How to Play a Christmas Punch Game

If you just want to use this as a typical Christmas punch game, it’s simple. Everyone gets a turn and on their turn they punch through the tissue paper on ONE cup (unless you’ve made enough for multiples).

They pull out any prizes inside and keep them. If they don’t like their prizes and want to switch with someone else who doesn’t like their prizes, they can do that.

I recommend doing that simple variation if you’re playing this with kids, especially if it’s a bunch of kids that aren’t your kids or family members.

Make Players Earn a Punch

Don’t want to make it that easy? Here are some other great ways that you could make getting the chance to punch a cup more challenging and turn it into a longer game!

  • Have people roll a dice and if they get doubles, they get to punch a cup! Kind of like in this candy bar game or this saran wrap game.
  • Have people answer Christmas trivia questions and if they get it right, they get to punch a cup! Kind of like I did with these ping pong games! Or you could make it a bit more exciting and only people who finish their tree in this Christmas trivia game get a prize!
  • Turn it into an incentive based game. Good behavior? Get to punch a prize. Finish all your homework, punch a prize. Earn 100 points, punch a prize. So many options with this one!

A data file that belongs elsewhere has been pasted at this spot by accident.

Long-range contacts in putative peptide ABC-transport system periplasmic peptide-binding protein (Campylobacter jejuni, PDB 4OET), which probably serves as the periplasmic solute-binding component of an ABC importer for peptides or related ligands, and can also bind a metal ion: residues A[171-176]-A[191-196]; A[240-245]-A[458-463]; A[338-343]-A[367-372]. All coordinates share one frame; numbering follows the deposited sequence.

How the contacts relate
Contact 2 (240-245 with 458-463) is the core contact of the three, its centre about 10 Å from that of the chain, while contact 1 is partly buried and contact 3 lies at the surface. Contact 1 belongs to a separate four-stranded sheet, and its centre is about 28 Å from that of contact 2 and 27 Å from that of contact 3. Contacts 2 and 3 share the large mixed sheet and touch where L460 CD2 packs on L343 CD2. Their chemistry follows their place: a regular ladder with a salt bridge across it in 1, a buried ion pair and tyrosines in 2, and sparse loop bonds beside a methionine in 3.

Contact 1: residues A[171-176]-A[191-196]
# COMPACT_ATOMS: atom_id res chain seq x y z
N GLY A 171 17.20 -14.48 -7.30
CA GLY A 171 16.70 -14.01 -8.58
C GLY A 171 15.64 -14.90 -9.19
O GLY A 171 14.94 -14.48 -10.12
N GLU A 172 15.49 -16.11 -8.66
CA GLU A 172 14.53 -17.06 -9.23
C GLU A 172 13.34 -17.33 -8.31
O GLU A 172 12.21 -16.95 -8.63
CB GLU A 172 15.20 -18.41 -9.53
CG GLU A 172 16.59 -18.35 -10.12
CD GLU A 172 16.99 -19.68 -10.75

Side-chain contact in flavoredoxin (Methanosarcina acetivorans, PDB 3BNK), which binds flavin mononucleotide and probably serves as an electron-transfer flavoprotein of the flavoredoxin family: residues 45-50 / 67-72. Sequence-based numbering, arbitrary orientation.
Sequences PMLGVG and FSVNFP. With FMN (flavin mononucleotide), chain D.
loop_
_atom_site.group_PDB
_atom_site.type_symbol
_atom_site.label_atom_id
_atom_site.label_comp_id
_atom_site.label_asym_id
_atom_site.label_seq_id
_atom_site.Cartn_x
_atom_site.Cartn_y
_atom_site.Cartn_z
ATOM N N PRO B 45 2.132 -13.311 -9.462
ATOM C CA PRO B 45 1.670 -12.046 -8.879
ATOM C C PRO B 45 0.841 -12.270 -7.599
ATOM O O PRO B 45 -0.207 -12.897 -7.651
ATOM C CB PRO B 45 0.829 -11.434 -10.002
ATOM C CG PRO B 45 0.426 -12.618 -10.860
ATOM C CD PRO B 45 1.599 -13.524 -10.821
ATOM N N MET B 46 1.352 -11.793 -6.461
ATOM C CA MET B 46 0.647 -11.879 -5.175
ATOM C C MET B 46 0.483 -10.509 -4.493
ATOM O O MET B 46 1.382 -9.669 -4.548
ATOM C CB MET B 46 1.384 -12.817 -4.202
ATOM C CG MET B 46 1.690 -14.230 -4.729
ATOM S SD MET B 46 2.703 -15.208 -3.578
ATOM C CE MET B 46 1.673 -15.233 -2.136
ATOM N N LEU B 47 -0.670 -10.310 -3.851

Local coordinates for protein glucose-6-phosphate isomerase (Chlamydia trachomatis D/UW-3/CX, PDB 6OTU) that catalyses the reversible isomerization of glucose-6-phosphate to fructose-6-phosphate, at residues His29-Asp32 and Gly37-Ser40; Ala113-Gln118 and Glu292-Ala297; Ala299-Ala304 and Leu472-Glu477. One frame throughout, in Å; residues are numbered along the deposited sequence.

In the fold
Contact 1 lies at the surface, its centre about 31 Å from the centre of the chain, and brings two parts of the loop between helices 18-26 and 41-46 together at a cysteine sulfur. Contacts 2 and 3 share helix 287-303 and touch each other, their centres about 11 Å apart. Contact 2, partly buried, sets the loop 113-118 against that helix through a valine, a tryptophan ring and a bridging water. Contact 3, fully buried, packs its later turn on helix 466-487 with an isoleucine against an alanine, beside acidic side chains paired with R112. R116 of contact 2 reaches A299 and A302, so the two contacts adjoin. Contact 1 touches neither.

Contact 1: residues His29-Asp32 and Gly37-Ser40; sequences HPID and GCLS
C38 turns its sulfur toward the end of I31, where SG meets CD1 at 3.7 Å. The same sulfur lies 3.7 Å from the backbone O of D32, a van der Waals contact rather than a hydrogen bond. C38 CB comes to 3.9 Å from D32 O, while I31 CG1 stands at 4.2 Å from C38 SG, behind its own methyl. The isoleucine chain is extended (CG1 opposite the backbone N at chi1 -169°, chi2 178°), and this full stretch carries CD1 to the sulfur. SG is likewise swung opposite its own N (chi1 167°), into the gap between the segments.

• Have people play these Christmas minute to win it games and the person who wins each game gets to punch out a prize!
  • Play Christmas bingo and winners get to punch a prize. Mix it up with this Christmas movie bingo or this Christmas music bingo!

There are a ton of ways you could use this as the prize for Christmas party games. Or just come up with your own rules – the possibilities are endless!

How to Play Grinch Grab

However, if you want to turn this into a more exciting game, turn it into a true Grinch Grab. This game is, for obvious reasons once you read the rules, better for teens and adults who like a little more excitement in their game play!

Remember those three heart stickers I had you put into the three cups earlier? This is where those come into play.

Have everyone choose a number randomly from 1 to however many people you have playing. You can do this by cutting up little slips of paper or by doing any of the things I talk about in my gift exchange games post! The choosing cards one is my personal favorite.

Have everyone stand in a circle with the punch game at the front of the circle. People should stick around for the duration of the game.

Have the first person come to the game and punch through one of the cups. Grab any goodies out that are inside and show the entire group what they got, just like you would if you were doing this gift exchange card game.

Then they can tuck them away or hide them however they’d like. You’ll see why that matters in a minute!

Next, have the second person come up and punch through a cup and grab their prizes. Same thing – show the prizes off then get back in the circle.

Whenever someone punches through a cup and pulls out a prize PLUS a heart sticker, it’s called a Grinch Grab and similar to a gift exchange, that lucky little heart means that they can now choose to keep what was in their cup OR they can choose to trade with anyone who has already punched out a prize.

It’s just a trade, they’re not stealing, so both people still end up with prizes – just one person ends up with what they would consider the better of the two prizes.